3. Do something at school to draw attention to garbage.

  •  The students at Fraser Heights Secondary School in Surrey made a Christmas Tree out of reused pop cans

4. Start a Campaign or a Petition

  • When she was just 16 Michelle Arsenault of Dryden, Ontario started the website to help her community reduce plastic bag use.
  • UBC Students got a waterbottle refill station installed to help people cut down on buying plastic water bottles.


Filed under Around the house, interactions

Zero Waste Champions with Children

So here’s the deal. We’ve been ‘trying’ this zero waste thing for two and half years now, (you would have thought the novelty would have worn off, but it hasn’t. ), and we’ve been screening our film at as many events as we can fit in to our spare time, so we get to meet lots or interesting people. People just learning about zero waste and people who produce less than us.  But no matter what the audience, one of the most popular comments we get has to do with having children.

“You couldn’t possibly live zero was with kids”, they say. “Your project wouldn’t have been possible.”

So to those nay sayers, I give you my zero waste champions with children:

Marcia is from Kamloops, BC.  She saw Grant and I speak a couple years ago at the RCBC conference and (to toot my own horn) has been pondering her own waste ever since. Well, truthfully, she works in the waste management field, so she has probably been pondering it for a bit longer than that, but this month is the month. This very April (Earth Month), Marcia is taking the zero waste plunge with her somewhat reluctant husband Trevor, and her 16 month old daughter. (Marica has secret inspirations to continue once the month is up, but don’t tell Trevor). They’re much better at their garbage inventory than we ever were, and I have a feeling I’m going to learn a lot about parenting zero waste style. You can follow them from day one at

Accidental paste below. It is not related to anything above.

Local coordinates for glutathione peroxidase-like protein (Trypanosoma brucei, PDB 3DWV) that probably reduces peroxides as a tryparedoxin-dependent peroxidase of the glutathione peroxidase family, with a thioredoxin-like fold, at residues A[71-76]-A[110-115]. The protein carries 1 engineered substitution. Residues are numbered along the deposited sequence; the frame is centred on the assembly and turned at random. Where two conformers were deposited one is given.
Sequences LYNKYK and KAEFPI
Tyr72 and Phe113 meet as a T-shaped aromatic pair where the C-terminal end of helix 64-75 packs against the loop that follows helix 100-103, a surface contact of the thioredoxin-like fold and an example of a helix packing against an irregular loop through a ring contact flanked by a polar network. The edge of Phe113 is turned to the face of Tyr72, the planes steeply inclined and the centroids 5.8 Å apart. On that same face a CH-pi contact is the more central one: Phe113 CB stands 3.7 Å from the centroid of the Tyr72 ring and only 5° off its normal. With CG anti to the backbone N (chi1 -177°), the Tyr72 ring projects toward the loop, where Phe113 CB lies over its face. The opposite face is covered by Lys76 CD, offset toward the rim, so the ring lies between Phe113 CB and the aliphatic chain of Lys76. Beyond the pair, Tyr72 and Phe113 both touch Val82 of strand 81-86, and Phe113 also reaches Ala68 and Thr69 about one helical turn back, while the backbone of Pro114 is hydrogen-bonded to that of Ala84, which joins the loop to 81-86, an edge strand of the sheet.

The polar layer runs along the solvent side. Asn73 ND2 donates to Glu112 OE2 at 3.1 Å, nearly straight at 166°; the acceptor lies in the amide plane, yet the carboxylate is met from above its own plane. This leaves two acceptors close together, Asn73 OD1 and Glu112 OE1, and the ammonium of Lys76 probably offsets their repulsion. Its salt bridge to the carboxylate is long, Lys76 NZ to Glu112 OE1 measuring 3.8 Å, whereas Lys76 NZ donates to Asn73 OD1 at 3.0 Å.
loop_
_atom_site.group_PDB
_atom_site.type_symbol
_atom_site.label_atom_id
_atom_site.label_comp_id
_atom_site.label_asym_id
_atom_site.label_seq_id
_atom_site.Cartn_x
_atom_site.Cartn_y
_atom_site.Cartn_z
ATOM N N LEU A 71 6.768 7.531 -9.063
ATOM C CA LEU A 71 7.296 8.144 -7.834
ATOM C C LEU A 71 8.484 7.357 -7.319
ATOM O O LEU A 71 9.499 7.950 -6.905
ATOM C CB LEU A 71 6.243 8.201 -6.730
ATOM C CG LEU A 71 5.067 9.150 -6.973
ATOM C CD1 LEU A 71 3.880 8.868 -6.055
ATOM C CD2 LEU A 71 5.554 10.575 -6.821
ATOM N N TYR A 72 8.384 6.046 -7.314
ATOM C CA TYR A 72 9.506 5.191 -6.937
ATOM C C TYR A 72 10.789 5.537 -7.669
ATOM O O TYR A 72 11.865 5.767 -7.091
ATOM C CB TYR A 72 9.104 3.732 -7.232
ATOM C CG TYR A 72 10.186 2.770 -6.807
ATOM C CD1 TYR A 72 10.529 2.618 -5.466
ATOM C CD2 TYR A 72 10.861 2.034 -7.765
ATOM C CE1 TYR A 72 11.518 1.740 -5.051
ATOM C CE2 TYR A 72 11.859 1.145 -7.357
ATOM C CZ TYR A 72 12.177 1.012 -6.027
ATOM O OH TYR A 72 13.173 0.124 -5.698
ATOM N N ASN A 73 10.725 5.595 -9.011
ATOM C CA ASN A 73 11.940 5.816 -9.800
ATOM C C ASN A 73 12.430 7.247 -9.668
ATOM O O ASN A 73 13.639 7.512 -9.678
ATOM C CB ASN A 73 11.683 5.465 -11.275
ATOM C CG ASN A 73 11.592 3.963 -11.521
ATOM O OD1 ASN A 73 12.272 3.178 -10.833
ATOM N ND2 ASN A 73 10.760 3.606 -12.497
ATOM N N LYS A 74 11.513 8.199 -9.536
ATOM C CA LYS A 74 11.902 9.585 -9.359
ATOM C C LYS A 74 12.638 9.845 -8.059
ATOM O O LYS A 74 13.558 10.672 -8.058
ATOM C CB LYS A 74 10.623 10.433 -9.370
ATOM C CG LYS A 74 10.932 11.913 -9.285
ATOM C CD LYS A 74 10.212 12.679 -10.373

My Zero Waste – The original (in my mind) zero waste family! Mr, Mrs, and Little Miss Green are based in the UK and have a fabulous website with tons of resources in addition to their daily blog posts. They’re all about making zero waste accessible and fun.

Say No To Trash – It started off in Toronto, but now they live in Kingston. Sarah was one of the first Canadian zero waste bloggers I read. They started off trying to go 31 consecutive days garbage free, then they had a kid, and the saga continues into all kinds of sustainable lifestyle choices.

Zero Waste Home – I just recently found Bea and her fabulous zero waste family of 4. They are the epitome of an ubber modern, zero waste American family (with some distinctly “euro” undertones since Bea is from France). They live a seemingly super organized lifestyle in a gorgeous home in California that I think will appeal to those who want to try zero waste, but don’t want to labeled as a hippie.  Check out their awesome yahoo video here.

The Rubbish Diet- Karen Cannard is another UK zero waste icon. She’s a housewife (and now freelance writer) with two young children who meant to have an 8 week challenge back in March 2008. Needless to say, she became addicted to the lifestyle and has never looked back

MareBare Necessities – Marin is on a one-year journey of attempting to ‘live with less’. She’s not  purchasing new items (with the exception of basic essentials such as groceries, toiletries, etc.), buying locally whenever possible, and trying to reduce her overall environmental impact. And yes, she’s a Mom.

Glenbrook Zero Waste – An entire street of folks (14 families – many with kids) doing the zero waste thing.

And I’m sure there are many more folks out there zero wasting and living with less while dragging their children along with them. Or maybe it’s the children who are dragging the parents? Either way, if you have more fabulous families to add to the list, please put them in the comments.